The World Cup’s big match: politics v sport

Mother Russia: The 2018 World Cup poster analysed for hidden messages.

Is it true that politics and sport don’t mix? The world’s biggest ever sporting event will launch on Thursday to bitter accusations against Russia, the next host, Qatar, and the organisers, Fifa.

On two points the pundits are united: the 2018 World Cup will be the planet’s biggest sporting event ever and, of all the World Cups in history, it will be the most political.

On just about everything else they are passionately at odds.

Will Thomas Mueller surpass compatriot Miroslav Klose as the highest goalscorer? Will Lionel Messi become the first two-time winner of the Golden Ball? Does England stand a chance? Nobody knows. Everyone has a view.

When the opening ceremony begins at the Luzhniki Stadium, Moscow, at 2pm (BST) this Thursday it will launch a month during which half the world’s 7.6 billion population is expected to watch, and every one of the 5,760 (or more) minutes of football will attract tens of millions of fans.

And yet at the same time, the drumbeat of condemnation and anger directed at Fifa, the tournament’s organisers, will grow steadily more deafening.

The moral fury was summed up best this weekend by the award-winning journalist and author Nick Cohen, who wrote: “When Fifa announced it was handing the World Cup first to kleptomaniac murderers who run Russia and then to the overseers of a serf economy in Qatar, even cynics thought Zurich’s masters of corruption had finally gone too far. Surely the world wouldn’t stand for it.”

“The looting of the Russian economy, the downing of civilian airliners, the murder of journalists, the sheer brazenness of Fifa’s decision to stage a World Cup in a country that has invaded and occupied another country are powerful arguments to boycott the circus,” he continued, before admitting that this would not make a ha’penny’s worth of difference to the average football addict glued to the TV screen.

The dilemma is summed up by the example of England left-back Danny Rose who asked his family not to go to his World Cup matches in Russia for fear of racist attacks. But, he says: “Somehow Russia got the World Cup and we have to get on with it. Whatever we do here isn’t going to change what is happening around the world.”

So should we feel morally compromised by watching the World Cup this year?

Guilty pleasure

Yes we should, say some. We would probably feel a bit strange watching Hitler’s 1936 Berlin Olympics, and this World Cup really is not all that different. By watching it we enable a dictator to boost his prestige, give legitimacy to corruption, and normalise racism and homophobia. Boycott it.

Just forget about politics for a while, implore millions of others. Anything we do, from wearing a pair of jeans to eating a hamburger, potentially has sinister undertones. The great thing about sport is that it is a distraction. Enjoy it, watch as much as you can — and don’t feel bad.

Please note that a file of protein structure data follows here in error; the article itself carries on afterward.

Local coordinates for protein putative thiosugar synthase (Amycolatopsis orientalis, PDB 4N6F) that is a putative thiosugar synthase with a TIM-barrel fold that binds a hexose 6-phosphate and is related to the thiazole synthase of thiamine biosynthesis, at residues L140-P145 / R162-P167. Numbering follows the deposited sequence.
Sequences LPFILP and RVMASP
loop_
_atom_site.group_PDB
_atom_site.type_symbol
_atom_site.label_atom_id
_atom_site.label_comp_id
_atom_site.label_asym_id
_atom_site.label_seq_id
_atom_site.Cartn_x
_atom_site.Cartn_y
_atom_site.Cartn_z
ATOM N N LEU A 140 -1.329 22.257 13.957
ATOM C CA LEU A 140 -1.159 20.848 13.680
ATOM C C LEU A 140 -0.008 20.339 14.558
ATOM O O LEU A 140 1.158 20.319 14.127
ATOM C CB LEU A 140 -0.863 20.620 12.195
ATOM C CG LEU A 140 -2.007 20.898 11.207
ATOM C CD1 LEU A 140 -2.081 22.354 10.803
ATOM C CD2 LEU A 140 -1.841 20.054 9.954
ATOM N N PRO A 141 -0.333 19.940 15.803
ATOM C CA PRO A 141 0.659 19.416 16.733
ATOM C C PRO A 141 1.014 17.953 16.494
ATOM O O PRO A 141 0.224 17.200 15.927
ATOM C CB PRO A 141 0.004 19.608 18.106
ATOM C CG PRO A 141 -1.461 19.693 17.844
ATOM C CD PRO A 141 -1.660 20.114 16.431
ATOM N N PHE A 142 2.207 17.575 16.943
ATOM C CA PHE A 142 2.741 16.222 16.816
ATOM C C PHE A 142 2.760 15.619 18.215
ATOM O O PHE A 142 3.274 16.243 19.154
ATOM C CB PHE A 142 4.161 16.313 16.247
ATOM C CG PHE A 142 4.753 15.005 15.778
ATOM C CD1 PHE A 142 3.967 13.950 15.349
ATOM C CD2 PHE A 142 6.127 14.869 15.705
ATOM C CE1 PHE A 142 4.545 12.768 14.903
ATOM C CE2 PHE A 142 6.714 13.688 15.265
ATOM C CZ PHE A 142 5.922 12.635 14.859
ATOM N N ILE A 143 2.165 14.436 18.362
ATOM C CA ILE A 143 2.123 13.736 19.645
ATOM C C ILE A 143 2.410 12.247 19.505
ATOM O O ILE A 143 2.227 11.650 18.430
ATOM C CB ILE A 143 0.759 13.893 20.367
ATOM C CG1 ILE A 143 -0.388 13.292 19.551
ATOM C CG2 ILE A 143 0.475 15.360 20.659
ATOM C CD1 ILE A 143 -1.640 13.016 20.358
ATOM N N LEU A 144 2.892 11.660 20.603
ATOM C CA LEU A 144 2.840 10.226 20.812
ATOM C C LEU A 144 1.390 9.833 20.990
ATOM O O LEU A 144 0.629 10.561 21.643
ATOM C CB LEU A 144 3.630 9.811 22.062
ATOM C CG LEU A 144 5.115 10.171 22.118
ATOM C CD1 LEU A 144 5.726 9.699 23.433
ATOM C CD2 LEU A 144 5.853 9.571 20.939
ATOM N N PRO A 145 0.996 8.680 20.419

You Decide

  1. Should you feel guilty about watching the World Cup?
  2. Is it generally a good thing or a bad thing when sport and politics collide?

Activities

  1. List five reasons why you think the World Cup is so popular. Compare your choices with those of your classmates.
  2. Research one reason why people are worried about the World Cup being hosted in Russia. Write 500 words on the extent to which you think the concern is justified.

Some People Say...

“Just play. Have fun. Enjoy the game.”

Michael Jordan

What do you think?

Q & A

What do we know?
The opening ceremony of the 2018 World Cup takes place in just three days’ time. The first match sees the hosts, Russia, face Saudi Arabia. Russia was awarded the World Cup in 2010, when its international standing was a lot higher than it is now. But after the wars in Ukraine and Syria, the doping scandal at the Winter Olympics, and a succession of authoritarian domestic policies, many believe Russia should not host the tournament.
What do we not know?
Whether any of these concerns will melt away once the action gets going. For example, after trouble at the 2016 European Championships, a lot of attention turned to Russia’s notorious football hooligans. However, it is believed that the Russian police have been clamping down hard on the troublemakers ahead of the tournament.

Word Watch

Or more
In the knockout rounds, some games could go to extra time and therefore last an extra 30 minutes.
Fifa
The international football governing body. Fifa was formed in 1904 and is based in Zurich, Switzerland.
Nick Cohen
Writing for The Guardian. You can read his whole piece via the link under Become An Expert.
Qatar
The 2022 hosts, Qatar, could be even more controversial. There is widespread proof that the Qatar bid bribed Fifa officials to vote for them to host the tournament, and there have been concerns about the rights of women and gay people in the country, as well as the treatment of migrant workers, many of whom have died building the stadiums.
Danny Rose
The Tottenham Hotspur left-back recently gave an interview in which he revealed that he has been suffering from depression this season.
Racist attacks
Most groups of Russian football hooligans hold far-right and often explicitly Neo-Nazi views.

Subjects